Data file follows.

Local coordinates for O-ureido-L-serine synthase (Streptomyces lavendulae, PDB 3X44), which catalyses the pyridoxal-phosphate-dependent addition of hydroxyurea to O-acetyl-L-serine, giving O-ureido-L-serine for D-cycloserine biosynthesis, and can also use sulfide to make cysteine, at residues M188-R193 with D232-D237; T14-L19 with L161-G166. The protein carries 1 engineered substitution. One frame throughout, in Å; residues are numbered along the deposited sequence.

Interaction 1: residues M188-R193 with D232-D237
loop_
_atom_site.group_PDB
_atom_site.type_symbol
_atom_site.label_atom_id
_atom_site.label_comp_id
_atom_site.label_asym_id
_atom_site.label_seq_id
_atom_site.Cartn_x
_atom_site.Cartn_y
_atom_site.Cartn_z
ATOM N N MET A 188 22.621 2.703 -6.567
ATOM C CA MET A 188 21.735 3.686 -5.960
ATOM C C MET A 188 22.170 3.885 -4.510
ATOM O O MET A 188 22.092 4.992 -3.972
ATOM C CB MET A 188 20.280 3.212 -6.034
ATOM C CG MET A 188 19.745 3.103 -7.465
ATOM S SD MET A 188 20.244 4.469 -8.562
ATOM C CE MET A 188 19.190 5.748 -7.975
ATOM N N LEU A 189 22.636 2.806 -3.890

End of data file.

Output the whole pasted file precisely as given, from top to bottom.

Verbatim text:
Local coordinates for O-ureido-L-serine synthase (Streptomyces lavendulae, PDB 3X44), which catalyses the pyridoxal-phosphate-dependent addition of hydroxyurea to O-acetyl-L-serine, giving O-ureido-L-serine for D-cycloserine biosynthesis, and can also use sulfide to make cysteine, at residues M188-R193 with D232-D237; T14-L19 with L161-G166. The protein carries 1 engineered substitution. One frame throughout, in Å; residues are numbered along the deposited sequence.

Interaction 1: residues M188-R193 with D232-D237
loop_
_atom_site.group_PDB
_atom_site.type_symbol
_atom_site.label_atom_id
_atom_site.label_comp_id
_atom_site.label_asym_id
_atom_site.label_seq_id
_atom_site.Cartn_x
_atom_site.Cartn_y
_atom_site.Cartn_z
ATOM N N MET A 188 22.621 2.703 -6.567
ATOM C CA MET A 188 21.735 3.686 -5.960
ATOM C C MET A 188 22.170 3.885 -4.510
ATOM O O MET A 188 22.092 4.992 -3.972
ATOM C CB MET A 188 20.280 3.212 -6.034
ATOM C CG MET A 188 19.745 3.103 -7.465
ATOM S SD MET A 188 20.244 4.469 -8.562
ATOM C CE MET A 188 19.190 5.748 -7.975
ATOM N N LEU A 189 22.636 2.806 -3.890